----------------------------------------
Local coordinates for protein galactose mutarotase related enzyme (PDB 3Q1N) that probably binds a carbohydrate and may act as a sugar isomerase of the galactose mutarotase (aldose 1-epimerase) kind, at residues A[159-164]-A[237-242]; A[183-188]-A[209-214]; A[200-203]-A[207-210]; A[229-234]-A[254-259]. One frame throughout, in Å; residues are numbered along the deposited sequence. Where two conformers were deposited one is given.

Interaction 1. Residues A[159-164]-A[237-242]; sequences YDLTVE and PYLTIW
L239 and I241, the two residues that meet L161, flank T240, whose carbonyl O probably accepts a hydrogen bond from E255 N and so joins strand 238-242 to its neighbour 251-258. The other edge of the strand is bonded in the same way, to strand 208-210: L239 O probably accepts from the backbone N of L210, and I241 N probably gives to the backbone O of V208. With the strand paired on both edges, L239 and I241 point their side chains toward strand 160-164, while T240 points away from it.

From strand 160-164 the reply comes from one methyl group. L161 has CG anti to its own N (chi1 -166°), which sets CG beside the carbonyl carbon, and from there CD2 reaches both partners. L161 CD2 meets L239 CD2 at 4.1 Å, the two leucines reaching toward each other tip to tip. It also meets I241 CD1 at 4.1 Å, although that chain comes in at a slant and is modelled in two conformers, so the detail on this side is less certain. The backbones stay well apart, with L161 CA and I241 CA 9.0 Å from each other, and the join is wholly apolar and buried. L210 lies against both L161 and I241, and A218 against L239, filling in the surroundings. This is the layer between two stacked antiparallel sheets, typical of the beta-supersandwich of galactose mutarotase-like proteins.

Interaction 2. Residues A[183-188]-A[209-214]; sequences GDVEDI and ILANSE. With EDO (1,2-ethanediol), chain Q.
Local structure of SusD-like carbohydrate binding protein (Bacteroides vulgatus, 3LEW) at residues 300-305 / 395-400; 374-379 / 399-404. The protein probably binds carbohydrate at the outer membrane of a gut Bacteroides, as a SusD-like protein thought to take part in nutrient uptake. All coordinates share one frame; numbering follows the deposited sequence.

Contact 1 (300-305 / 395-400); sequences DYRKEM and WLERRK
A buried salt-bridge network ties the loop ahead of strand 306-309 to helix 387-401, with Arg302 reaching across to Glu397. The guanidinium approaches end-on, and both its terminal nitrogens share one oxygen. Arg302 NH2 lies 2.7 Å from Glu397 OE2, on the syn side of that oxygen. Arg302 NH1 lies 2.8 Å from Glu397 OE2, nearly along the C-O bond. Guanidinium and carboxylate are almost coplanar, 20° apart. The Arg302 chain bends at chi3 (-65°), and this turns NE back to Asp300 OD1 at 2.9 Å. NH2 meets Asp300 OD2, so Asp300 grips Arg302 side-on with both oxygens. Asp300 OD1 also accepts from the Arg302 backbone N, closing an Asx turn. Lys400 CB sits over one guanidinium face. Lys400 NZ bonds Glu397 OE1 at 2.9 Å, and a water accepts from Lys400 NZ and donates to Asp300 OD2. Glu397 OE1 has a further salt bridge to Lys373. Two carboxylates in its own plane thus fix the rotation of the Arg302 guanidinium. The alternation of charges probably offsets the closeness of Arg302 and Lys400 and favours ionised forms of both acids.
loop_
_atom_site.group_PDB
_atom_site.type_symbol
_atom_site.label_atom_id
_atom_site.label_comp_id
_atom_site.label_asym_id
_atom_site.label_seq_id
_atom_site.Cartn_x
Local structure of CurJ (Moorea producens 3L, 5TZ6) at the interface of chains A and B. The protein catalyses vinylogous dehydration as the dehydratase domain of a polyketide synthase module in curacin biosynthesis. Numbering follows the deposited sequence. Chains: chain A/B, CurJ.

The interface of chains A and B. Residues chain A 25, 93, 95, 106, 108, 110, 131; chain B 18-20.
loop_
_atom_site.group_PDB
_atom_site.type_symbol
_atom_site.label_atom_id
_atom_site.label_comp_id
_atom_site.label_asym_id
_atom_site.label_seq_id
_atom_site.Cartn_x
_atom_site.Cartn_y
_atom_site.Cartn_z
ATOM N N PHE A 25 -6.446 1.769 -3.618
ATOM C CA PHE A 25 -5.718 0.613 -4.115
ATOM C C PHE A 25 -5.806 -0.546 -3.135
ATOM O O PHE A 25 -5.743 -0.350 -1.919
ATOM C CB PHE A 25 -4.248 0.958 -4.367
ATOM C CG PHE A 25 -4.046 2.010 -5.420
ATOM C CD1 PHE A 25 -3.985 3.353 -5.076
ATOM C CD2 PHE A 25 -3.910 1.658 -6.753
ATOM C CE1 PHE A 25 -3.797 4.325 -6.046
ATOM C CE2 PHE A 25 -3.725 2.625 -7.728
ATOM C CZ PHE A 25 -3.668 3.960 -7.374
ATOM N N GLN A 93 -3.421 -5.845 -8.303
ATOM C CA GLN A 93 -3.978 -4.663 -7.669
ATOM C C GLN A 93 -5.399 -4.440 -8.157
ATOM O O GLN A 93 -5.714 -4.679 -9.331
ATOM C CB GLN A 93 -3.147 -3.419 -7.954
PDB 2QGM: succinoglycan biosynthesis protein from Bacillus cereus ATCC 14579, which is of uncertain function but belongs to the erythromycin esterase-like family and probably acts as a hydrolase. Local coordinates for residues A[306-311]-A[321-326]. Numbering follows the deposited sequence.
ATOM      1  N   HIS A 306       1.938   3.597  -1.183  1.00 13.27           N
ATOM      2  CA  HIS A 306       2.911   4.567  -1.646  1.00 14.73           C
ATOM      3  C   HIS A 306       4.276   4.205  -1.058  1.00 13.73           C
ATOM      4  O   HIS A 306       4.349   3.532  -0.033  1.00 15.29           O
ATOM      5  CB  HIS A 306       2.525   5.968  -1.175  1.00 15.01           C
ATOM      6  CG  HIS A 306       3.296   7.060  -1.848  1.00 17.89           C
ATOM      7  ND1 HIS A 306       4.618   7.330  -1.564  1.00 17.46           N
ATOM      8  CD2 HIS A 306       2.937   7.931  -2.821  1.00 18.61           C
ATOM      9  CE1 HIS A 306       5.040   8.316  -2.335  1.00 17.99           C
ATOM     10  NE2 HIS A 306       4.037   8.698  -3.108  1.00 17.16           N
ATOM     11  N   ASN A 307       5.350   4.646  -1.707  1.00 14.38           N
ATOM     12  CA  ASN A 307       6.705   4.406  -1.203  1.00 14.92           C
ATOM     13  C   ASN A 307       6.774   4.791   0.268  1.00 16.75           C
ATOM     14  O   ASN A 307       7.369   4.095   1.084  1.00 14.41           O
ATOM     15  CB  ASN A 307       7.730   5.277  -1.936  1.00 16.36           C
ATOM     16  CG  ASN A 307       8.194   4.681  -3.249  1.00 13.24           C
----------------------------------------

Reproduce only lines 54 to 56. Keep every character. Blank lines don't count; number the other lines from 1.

ATOM      9  CE1 HIS A 306       5.040   8.316  -2.335  1.00 17.99           C
ATOM     10  NE2 HIS A 306       4.037   8.698  -3.108  1.00 17.16           N
ATOM     11  N   ASN A 307       5.350   4.646  -1.707  1.00 14.38           N